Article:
Marni’s show coincided with 20th September's Global Climate Strike, and while creative director Francesco Risso explained that he was not himself striking, significant parts of the show’s set and collection were, in spirit of the protest, created from recycled plastic bottles, mechanical pulp and archive fabrics. Similarly, the majority of the collection at M Missoni was produced from archive fabrics, Colville saw boat sails recycled into windbreakers, and Stella McCartney’s Paris collection was her most sustainable yet, using recycled polyester, organic cotton, regenerated cashmere, and handbags made of sustainable raffia or second-life plastics. McCartney, who after two decades of pushing for increased focus on sustainability and environmentalism from the fringes of the industry, has suddenly found herself an industry leader, also hosted a roundtable discussion with members of Extinction Rebellion and other activists the night before her show.

Christopher Kane's Ecosexual collectionINSTAGRAM/CHRISTOPHERKANE

With its shift away from slogan tees and speeches, Fashion Month seems have to marked a move from explicit to implicit statement, from protest to progress. It’s not perfect: Dior’s use of 164 trees in its set to celebrate biodiversity seems slightly lacking in the face of the climate crisis, and it seems more ironic than anything that Christopher Kane’s ‘Eco Sex’ collection, which intended for its florals and leafy prints to encourage its audience to “be in touch with the earth”, was not manufactured with sustainable production methods. Gucci, too, continued its series of missteps, with creative director Alessandro Michele making the highly questionable decision to dress several models in ensembles strongly resembling straitjackets. Model Ayesha Tan-Jones perhaps made Fashion Month’s most notable protest, holding up their palms on the runway to reveal their silent opposition to the outfit they had been dressed in: “Mental health is not fashion.”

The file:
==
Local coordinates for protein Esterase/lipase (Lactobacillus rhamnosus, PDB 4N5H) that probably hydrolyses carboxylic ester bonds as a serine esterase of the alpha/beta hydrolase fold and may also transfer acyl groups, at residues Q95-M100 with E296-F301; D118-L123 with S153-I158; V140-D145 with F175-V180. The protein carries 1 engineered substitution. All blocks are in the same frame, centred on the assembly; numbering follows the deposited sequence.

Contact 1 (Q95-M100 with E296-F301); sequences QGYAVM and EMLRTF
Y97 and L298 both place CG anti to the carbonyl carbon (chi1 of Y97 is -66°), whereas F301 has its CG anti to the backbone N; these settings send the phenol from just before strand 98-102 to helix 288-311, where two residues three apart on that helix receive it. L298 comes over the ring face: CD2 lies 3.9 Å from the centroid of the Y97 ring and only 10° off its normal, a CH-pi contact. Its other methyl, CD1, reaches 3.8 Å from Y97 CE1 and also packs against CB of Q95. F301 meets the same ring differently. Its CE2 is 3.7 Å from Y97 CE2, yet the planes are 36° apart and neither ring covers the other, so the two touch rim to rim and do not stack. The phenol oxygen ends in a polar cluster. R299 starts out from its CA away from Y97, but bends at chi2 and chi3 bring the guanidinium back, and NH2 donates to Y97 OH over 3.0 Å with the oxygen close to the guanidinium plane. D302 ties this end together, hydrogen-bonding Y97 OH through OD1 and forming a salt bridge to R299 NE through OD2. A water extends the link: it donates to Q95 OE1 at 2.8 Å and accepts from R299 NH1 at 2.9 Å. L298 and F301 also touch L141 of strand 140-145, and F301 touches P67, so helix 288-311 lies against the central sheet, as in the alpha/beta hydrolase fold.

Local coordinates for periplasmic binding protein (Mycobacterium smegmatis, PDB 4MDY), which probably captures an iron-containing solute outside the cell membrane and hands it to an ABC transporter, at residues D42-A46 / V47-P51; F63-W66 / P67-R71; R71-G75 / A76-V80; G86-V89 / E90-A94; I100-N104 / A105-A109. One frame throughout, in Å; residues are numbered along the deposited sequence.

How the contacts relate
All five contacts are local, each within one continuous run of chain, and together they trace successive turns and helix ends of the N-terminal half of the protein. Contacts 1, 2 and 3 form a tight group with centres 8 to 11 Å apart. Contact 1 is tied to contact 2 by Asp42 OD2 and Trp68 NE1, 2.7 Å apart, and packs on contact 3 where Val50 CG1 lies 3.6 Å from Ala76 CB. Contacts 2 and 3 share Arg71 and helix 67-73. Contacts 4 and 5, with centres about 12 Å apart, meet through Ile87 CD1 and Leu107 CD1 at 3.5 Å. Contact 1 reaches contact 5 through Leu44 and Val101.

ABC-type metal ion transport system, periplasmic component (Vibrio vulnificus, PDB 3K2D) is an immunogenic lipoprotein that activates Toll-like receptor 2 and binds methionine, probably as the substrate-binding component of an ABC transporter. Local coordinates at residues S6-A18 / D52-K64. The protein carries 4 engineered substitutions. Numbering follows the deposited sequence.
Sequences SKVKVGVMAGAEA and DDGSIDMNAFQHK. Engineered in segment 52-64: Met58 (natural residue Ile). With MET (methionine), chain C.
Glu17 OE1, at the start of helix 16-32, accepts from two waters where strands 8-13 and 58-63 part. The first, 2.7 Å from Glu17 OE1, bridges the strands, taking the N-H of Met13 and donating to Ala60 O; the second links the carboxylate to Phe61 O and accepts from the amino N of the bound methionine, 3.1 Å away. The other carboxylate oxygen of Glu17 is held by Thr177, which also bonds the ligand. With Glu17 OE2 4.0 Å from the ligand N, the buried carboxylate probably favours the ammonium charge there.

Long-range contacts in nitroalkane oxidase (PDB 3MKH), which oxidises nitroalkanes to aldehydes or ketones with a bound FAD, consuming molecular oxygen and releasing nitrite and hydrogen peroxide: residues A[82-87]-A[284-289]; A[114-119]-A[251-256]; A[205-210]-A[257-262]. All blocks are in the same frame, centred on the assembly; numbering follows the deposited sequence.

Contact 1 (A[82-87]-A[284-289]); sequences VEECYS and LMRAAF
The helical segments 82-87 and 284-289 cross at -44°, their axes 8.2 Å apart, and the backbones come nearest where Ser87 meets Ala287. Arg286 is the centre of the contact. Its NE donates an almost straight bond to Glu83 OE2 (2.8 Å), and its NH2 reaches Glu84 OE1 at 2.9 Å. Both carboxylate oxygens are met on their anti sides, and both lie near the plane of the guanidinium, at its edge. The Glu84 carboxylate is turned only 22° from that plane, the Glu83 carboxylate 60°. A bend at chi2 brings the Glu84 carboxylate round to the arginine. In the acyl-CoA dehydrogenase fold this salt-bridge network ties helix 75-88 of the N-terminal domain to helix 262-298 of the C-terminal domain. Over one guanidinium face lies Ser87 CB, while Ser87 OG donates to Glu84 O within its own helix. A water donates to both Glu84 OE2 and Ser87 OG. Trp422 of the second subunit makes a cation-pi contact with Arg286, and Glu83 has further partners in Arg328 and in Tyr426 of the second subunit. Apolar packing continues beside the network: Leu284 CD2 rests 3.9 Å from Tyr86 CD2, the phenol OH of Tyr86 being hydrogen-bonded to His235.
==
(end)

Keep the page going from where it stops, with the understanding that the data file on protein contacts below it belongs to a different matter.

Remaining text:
“Protest will always have its place, but with a pervasive sense of time running out, designers seem to have got the message that we need more”


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There’s more to be done – that much is certain. Phillip Picardi was not wrong to call out “the hypocrisy of the elite”, to note that“true allyship and activism isn’t performative.” But if Fashion Month has shown anything, it’s that many designers aren’t going to perform anymore – they’re going to change. Instead of statements about sustainability, they’re changing production methods, scaling back collections, withdrawing from Fashion Week altogether. Instead of objectifying bodies, they’re celebrating them – and all bodies at that. Protest will always have its place, but with a pervasive sense of time running out, designers seem to have got the message that we need more, we need change, and we need it now.

Will it last? We’ll find out in February.